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Discussion Starter #1
Materials needed:

Floor jack
2 jack stands
Plastic tubing that fits inside the large return hose (left lower side of the reservoir)

small plug or tube to plug the reservoir
gallon jug

Pliers to release the spring clamp.

Plenty of towels.

2 qts of power steering fluid or synthetic ATF (I used Royal Purple ATF)


Engine is OFF and NOT RUNNING!!!

1. Use a baster or suction hose to remove all the fluid from the power steering reservoir.

2. Slide the spring clamp down the return hose. This is the hose that is closest to the battery tray and fits to the lower left side of the reservoir. Remove the connection from the hose to the bottom of the reservoir. Have a cup below as there will be some fluid still in there. There will also be some that comes out of the hose, so place a towel below.

3. Plug the bottom of the reservoir with some tape, or just run a piece of tubing from the outlet back into the top.

4. Connect a long piece of tubing from the return line to a gallon jug or other suitable container. I use the existing spring clamp to keep them together.

5. Jack up both sides of the truck so that both wheels are off the ground. Use the jack stands.

6. Turn the key so that the steering is unlocked, but the engine should not run.

7. Turn the wheel to the left and right. This will get the old fluid out of the rack and into the gallon jug.

8. Place new fluid in the reservoir and repeat step 7 until new clear fluid is coming out the tubing. Make sure to keep fresh fluid in the reservoir throughout the process.

9. Reconnect the return line to the reservoir and fill the reservoir about halfway.

10. Turn the wheel back and forth and top off fluid as needed.

11. Double check connections and start the truck. Remove any towels!

12. The power steering pump will start circulating the fluid and you will have to add some. Keep the top off until there are no bubbles.

Total cost for this should be less than $30.00.
 

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I thought there was supposed to be a bleeding step. Maybe step 13 (or 12a) would be: With the engine running turn the steering wheel lock to lock three times.
 

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Discussion Starter #3
I thought there was supposed to be a bleeding step. Maybe step 13 (or 12a) would be: With the engine running turn the steering wheel lock to lock three times.

When the engine is running, the pump moves the fluid out pretty fast and you would have to have some help keeping the reservoir full and would probably waste some doing it that way, but it would work.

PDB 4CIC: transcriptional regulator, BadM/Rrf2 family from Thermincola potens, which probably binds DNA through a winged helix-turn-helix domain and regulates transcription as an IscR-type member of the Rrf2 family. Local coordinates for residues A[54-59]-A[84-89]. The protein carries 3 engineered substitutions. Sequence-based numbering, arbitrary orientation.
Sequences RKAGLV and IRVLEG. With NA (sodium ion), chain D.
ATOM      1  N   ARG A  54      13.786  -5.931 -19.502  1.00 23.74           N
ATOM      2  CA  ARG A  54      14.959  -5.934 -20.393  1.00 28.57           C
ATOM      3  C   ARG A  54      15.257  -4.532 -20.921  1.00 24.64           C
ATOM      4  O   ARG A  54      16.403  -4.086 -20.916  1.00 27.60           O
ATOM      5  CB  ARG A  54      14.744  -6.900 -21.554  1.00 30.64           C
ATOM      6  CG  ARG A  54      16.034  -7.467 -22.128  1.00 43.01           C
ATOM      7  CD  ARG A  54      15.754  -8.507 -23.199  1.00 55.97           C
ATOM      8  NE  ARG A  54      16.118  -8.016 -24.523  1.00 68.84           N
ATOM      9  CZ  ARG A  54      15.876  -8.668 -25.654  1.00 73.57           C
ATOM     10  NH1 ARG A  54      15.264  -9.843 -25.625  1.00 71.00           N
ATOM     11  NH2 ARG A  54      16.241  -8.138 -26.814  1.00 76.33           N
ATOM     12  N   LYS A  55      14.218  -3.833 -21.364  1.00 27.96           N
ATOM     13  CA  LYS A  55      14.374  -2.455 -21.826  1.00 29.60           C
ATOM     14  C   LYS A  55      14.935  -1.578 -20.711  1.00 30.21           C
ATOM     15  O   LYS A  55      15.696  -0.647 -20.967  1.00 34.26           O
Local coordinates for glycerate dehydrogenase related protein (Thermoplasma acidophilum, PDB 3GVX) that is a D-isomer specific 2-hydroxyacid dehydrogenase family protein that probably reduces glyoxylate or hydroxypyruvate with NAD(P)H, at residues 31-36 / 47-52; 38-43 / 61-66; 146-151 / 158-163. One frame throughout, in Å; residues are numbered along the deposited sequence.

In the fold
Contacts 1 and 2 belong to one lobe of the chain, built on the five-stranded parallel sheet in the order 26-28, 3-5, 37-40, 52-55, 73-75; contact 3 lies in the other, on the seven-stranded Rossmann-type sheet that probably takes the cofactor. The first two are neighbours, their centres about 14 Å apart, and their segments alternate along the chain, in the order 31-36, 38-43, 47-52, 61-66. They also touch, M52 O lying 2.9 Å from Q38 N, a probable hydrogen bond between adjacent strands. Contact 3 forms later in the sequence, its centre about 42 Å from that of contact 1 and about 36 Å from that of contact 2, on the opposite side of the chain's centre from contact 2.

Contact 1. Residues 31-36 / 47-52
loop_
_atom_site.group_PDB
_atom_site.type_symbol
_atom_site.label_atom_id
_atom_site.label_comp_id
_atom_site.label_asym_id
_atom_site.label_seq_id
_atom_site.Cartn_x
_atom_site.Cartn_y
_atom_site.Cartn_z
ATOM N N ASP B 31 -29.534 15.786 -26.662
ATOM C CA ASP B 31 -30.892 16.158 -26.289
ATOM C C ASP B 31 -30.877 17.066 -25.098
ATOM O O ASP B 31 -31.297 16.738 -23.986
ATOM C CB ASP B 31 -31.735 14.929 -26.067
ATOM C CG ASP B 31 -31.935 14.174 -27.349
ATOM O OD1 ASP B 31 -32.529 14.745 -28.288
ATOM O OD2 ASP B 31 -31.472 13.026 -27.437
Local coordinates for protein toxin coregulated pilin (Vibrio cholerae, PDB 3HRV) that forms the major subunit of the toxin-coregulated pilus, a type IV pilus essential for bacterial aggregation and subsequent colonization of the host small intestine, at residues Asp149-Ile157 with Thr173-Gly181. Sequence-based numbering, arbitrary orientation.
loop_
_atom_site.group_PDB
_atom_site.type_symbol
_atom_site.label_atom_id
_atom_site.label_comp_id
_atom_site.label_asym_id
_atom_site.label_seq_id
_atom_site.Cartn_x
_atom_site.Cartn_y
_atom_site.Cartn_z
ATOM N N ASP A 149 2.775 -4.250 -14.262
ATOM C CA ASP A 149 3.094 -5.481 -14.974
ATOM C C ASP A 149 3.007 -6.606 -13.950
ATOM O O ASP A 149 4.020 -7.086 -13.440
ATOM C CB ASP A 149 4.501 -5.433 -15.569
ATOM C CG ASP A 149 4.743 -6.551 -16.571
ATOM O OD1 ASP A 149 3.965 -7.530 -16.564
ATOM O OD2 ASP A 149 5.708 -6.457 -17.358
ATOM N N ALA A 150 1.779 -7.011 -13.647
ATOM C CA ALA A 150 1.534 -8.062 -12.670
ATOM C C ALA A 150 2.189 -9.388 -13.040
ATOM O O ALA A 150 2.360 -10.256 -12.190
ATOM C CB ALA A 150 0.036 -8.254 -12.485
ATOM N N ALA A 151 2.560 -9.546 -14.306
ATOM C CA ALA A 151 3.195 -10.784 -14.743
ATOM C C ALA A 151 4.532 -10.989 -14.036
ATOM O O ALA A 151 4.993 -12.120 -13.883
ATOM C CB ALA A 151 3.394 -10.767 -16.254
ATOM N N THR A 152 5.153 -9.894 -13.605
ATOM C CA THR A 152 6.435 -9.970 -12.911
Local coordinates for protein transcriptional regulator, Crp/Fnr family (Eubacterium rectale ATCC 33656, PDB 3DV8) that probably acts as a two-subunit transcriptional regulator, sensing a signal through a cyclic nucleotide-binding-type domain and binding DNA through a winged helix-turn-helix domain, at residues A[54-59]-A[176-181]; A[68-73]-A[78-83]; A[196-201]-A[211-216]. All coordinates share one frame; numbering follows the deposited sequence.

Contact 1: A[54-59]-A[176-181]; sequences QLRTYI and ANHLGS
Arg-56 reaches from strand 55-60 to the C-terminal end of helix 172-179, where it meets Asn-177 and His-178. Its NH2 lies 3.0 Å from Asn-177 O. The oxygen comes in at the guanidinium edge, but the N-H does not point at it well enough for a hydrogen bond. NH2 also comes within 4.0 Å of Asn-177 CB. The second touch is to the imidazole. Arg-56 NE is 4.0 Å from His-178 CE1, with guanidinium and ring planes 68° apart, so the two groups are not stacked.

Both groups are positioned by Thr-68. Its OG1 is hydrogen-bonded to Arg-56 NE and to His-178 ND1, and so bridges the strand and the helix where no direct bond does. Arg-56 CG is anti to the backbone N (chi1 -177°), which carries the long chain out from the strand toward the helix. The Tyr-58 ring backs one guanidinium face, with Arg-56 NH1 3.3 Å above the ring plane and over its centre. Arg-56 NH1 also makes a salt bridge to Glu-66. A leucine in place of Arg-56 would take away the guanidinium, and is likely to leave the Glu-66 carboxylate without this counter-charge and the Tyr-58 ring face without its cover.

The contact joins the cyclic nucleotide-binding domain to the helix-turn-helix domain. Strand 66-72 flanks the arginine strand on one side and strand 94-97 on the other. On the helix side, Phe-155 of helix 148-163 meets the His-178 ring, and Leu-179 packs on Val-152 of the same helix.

By turning the wheel back and forth without the engine running, the system still bleeds and the old fluid is circulated out, it's just that you are in control.

Just sharing this as I did it yesterday and it worked fine.
 

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I just did this procedure and it works quite well. Some notes:

1. It might be best to use different color fluid. Example: If you have existing purple fluid, use clear fluid to flush and fill. If you have existing clear fluid, use purple fluid to flush and fill. If you replace purple fluid with purple fluid, then there is no simple visual indication of complete fluid replacement, but you can base completion on the fluid capacity of the system per the service manual (1 and 1/8 US quarts for 2004).

2. There is a big potential for spilling power steering fluid on serpentine belt and pulleys. I did the procedure with the serpentine belt removed and then cleaned the pulleys and other spills after.

3. On my 2004, the return line is the smaller of the two hoses connected to the power steering fluid reservoir. I used 3/8" ID clear vinyl tubing and a 3/8" barb to 3/8" barb connector to splice the vinyl tubing to the return line.

4. Make sure to replace the fluid reservoir cap before reconnecting the return line (step 9) as a vented tank drains quicker than an unvented tank according to Bernoulli's Law.

5. There is surprisingly little potential for introduction of air into the system while reconnecting the return line to the reservoir tank because (a) the return line is full of power steering fluid if kept oriented upwards during the flush process and (b) fluid is draining from the reservoir while reconnecting the return line, preventing introduction of air.
 
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